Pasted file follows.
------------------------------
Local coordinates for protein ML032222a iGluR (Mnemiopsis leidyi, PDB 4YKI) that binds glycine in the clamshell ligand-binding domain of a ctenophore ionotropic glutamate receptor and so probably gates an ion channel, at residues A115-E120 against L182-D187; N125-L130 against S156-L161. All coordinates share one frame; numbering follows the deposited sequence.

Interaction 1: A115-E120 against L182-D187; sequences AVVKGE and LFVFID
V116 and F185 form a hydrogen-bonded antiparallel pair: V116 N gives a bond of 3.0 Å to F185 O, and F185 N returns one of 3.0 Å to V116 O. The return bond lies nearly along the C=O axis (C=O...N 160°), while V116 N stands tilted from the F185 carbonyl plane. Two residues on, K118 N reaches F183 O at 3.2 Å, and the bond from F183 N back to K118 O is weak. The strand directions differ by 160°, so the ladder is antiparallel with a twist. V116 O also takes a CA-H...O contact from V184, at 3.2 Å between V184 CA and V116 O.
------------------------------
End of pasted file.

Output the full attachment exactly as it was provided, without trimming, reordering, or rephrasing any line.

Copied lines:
Local coordinates for protein ML032222a iGluR (Mnemiopsis leidyi, PDB 4YKI) that binds glycine in the clamshell ligand-binding domain of a ctenophore ionotropic glutamate receptor and so probably gates an ion channel, at residues A115-E120 against L182-D187; N125-L130 against S156-L161. All coordinates share one frame; numbering follows the deposited sequence.

Interaction 1: A115-E120 against L182-D187; sequences AVVKGE and LFVFID
V116 and F185 form a hydrogen-bonded antiparallel pair: V116 N gives a bond of 3.0 Å to F185 O, and F185 N returns one of 3.0 Å to V116 O. The return bond lies nearly along the C=O axis (C=O...N 160°), while V116 N stands tilted from the F185 carbonyl plane. Two residues on, K118 N reaches F183 O at 3.2 Å, and the bond from F183 N back to K118 O is weak. The strand directions differ by 160°, so the ladder is antiparallel with a twist. V116 O also takes a CA-H...O contact from V184, at 3.2 Å between V184 CA and V116 O.